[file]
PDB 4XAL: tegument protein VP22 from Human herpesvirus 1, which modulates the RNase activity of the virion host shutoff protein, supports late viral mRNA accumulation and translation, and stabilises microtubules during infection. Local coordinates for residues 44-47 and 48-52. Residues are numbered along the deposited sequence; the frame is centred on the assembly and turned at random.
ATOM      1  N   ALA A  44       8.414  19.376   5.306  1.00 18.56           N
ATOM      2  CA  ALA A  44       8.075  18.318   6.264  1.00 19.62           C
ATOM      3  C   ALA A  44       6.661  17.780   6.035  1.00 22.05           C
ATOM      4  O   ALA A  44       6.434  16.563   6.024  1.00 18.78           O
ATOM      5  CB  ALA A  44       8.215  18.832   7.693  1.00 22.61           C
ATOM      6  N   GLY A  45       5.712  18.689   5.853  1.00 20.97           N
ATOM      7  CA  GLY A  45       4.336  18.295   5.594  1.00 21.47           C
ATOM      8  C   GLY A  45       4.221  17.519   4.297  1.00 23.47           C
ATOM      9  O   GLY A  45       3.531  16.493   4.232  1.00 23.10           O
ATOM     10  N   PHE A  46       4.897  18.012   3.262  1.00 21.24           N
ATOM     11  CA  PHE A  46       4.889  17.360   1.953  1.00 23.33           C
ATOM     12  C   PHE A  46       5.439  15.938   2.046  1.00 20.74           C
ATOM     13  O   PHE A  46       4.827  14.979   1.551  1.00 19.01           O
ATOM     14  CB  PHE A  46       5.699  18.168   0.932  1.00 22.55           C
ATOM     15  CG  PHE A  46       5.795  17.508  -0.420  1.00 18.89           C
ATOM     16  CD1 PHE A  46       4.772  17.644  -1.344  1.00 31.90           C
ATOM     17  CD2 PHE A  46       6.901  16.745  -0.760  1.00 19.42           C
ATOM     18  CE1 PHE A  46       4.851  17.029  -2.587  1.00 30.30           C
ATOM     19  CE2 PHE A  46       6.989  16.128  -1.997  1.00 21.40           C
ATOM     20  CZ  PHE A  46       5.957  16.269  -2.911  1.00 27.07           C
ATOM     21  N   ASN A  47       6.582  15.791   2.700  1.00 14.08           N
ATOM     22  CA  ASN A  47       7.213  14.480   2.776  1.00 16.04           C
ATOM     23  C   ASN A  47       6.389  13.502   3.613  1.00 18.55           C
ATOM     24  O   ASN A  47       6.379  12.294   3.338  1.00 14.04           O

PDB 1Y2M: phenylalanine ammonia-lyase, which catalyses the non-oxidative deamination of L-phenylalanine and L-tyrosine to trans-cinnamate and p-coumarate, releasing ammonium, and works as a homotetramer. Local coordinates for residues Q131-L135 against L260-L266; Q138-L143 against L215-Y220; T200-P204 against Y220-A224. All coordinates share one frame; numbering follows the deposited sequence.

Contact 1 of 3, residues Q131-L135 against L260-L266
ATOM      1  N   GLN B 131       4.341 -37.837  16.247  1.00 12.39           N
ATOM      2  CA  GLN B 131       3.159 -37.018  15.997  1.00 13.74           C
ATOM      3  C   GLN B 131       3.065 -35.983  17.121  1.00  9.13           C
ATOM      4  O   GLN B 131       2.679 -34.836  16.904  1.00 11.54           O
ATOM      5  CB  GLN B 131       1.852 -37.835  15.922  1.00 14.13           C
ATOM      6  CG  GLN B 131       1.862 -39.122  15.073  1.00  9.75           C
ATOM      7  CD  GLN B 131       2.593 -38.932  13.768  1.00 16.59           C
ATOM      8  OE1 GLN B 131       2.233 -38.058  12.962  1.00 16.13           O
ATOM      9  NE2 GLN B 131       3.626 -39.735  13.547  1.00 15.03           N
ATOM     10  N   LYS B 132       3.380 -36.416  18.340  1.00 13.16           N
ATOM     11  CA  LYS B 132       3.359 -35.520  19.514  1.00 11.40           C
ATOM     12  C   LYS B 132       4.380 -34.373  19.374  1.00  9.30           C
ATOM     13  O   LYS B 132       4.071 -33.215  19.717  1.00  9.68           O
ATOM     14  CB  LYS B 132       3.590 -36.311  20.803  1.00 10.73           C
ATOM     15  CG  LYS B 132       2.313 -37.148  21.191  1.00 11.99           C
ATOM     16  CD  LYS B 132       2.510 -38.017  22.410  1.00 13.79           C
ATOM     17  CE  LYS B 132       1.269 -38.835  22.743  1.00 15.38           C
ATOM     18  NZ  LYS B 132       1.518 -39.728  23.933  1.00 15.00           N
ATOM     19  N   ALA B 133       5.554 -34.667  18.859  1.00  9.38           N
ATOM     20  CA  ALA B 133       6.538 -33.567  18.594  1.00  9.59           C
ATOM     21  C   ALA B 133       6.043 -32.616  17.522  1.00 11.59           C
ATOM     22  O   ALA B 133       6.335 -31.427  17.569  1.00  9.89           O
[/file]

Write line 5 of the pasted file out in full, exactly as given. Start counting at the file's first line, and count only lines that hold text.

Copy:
ATOM      4  O   ALA A  44       6.434  16.563   6.024  1.00 18.78           O